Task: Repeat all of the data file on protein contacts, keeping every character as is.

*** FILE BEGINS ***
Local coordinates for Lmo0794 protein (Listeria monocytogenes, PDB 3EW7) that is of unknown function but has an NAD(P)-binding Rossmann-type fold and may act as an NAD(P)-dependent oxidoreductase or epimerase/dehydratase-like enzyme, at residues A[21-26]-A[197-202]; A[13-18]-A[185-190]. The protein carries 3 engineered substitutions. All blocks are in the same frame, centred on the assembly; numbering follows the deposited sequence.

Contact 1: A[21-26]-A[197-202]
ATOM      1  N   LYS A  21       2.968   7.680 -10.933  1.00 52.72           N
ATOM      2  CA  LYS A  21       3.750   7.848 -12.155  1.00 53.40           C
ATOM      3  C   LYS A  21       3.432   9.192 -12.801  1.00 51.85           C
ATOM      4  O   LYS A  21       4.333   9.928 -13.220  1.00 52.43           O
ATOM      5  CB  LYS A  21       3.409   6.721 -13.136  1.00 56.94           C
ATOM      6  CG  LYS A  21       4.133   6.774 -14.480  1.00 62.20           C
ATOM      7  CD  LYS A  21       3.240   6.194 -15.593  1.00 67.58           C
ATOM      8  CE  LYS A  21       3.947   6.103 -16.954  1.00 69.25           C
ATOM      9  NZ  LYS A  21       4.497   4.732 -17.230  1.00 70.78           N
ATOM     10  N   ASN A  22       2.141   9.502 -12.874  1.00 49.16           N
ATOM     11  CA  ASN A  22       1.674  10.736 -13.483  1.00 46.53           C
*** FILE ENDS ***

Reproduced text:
Local coordinates for Lmo0794 protein (Listeria monocytogenes, PDB 3EW7) that is of unknown function but has an NAD(P)-binding Rossmann-type fold and may act as an NAD(P)-dependent oxidoreductase or epimerase/dehydratase-like enzyme, at residues A[21-26]-A[197-202]; A[13-18]-A[185-190]. The protein carries 3 engineered substitutions. All blocks are in the same frame, centred on the assembly; numbering follows the deposited sequence.

Contact 1: A[21-26]-A[197-202]
ATOM      1  N   LYS A  21       2.968   7.680 -10.933  1.00 52.72           N
ATOM      2  CA  LYS A  21       3.750   7.848 -12.155  1.00 53.40           C
ATOM      3  C   LYS A  21       3.432   9.192 -12.801  1.00 51.85           C
ATOM      4  O   LYS A  21       4.333   9.928 -13.220  1.00 52.43           O
ATOM      5  CB  LYS A  21       3.409   6.721 -13.136  1.00 56.94           C
ATOM      6  CG  LYS A  21       4.133   6.774 -14.480  1.00 62.20           C
ATOM      7  CD  LYS A  21       3.240   6.194 -15.593  1.00 67.58           C
ATOM      8  CE  LYS A  21       3.947   6.103 -16.954  1.00 69.25           C
ATOM      9  NZ  LYS A  21       4.497   4.732 -17.230  1.00 70.78           N
ATOM     10  N   ASN A  22       2.141   9.502 -12.874  1.00 49.16           N
ATOM     11  CA  ASN A  22       1.674  10.736 -13.483  1.00 46.53           C